Based upon the eternal reality that all is well between you and God. The foundation of Christian joy is the gospel. That “since we have been justified by faith, we have peace with God through our Lord Jesus Christ” (Romans 5:1). It is not based upon our circumstances. This is why Paul goes on to say in this text that we can have hope in suffering (v.3-5)! This is why James said that we can count it all joy in the midst of trials knowing that all is well between us and God and He is at work in spite of and even through difficulty. How amazing that our Christian joy is based upon the objective reality of our standing before God and not our feelings or circumstances. It is rooted in faith, believing what God has promised that “all who call upon the name of the Lord will be saved” (Romans 10:13).

There is no greater example of this situation-defying joy than our Lord Jesus Himself.

“Therefore we also, since we are surrounded by so great a cloud of witnesses, let us lay aside every weight, and the sin which so easily ensnares us, and let us run with endurance the race that is set before us, looking unto Jesus, the author and finisher of our faith, who for the joy that was set before Him endured the cross, despising the shame, and has set down at the right hand of the throne of God. (Hebrews 12:1-2, ESV)

Christ endured the most painful death imaginable and rejection from the people He came to save. And for what? For the joy set before Him. The joy of right relationship with His bride, the Church! This same motivation, though now a present reality for all who have received Christ, is the source of Christian joy: all is well between you and God.

Do you have this kind of deep, spiritual gladness? Do you rejoice in the midst of hardship and trial knowing that in Christ we have a joy set before us?

John Piper illustrates this truth so movingly:
“I’ll tell you what makes Jesus look beautiful: It’s when you smash your car and your little girl goes flying through the windshield and lands...dead on the street. And you say, through the deepest possible pain…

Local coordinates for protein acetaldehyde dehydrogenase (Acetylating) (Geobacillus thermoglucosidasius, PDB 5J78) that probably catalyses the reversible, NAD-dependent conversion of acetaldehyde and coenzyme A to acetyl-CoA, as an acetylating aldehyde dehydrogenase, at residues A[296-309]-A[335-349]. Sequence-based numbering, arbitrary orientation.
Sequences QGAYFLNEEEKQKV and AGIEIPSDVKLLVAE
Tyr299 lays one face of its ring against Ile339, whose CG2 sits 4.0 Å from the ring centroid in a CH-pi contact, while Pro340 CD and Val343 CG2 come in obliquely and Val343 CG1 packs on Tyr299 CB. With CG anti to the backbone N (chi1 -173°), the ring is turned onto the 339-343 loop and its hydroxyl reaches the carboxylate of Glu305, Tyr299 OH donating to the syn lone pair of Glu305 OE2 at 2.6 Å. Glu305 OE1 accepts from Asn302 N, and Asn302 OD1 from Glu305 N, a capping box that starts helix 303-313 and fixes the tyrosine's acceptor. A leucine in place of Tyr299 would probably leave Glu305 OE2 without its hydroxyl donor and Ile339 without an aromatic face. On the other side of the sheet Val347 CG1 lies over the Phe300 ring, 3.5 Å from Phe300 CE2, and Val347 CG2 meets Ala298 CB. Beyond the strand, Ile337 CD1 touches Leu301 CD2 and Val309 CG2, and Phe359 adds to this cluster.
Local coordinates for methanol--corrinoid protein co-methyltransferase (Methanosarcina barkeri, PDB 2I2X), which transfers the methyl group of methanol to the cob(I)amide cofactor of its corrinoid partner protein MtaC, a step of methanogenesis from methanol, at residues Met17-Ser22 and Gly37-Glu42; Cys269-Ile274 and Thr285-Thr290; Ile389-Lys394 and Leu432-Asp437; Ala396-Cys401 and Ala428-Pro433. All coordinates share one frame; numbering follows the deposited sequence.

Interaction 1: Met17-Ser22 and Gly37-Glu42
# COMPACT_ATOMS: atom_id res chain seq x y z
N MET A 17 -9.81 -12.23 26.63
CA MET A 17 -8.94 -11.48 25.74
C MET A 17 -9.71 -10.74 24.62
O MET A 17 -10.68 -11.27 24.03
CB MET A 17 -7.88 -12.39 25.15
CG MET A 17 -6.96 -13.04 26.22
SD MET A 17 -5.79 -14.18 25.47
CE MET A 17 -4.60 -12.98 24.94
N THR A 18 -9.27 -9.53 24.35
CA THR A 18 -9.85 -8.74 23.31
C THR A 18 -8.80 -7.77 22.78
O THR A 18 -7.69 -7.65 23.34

“God is enough, God is enough. He is good. He will take care of us. He will satisfy us. He will get us through this. He is our treasure. Whom have I in heaven but you? And on Earth there is nothing that I desire besides you. My flesh and my heart and my little girl may fail, but you are the strength of my heart and my portion forever.”

THAT makes God look glorious, as GOD, not as the giver of cars or safety or health.

God is most glorified in you when you are most satisfied in Him in the midst of loss, not prosperity.”
Peter writes, “though you have not seen him, you love him; and even though you do not see him now, you believe in him and are filled with an inexpressible and glorious joy, for you are receiving the end result of your faith, the salvation of your souls” (‭‭1 Peter‬ ‭1:8-9‬ ‭NIV). ‬‬Our salvation is the source of our joy. When we have taken our focus off of our right standing before God, our joy fades. How paradoxical that, for the follower of Jesus, gazing at the cross, a Roman device designed for excruciating torture and execution, is the source of joy? And Why? Because that instrument of pain became our instrument of reconciliation.

Let us fix our eyes on the eternal reality that all is well between us and God, and one day we will be with Christ, our reward. When Christ is our highest treasure and our relationship with Him is the meditation of our hearts we experience joy. Let us choose to abide in Him and be filled with His Spirit, and then watch in amazement as we experience an overflow of the fullness of joy in Jesus Christ.

With Grace,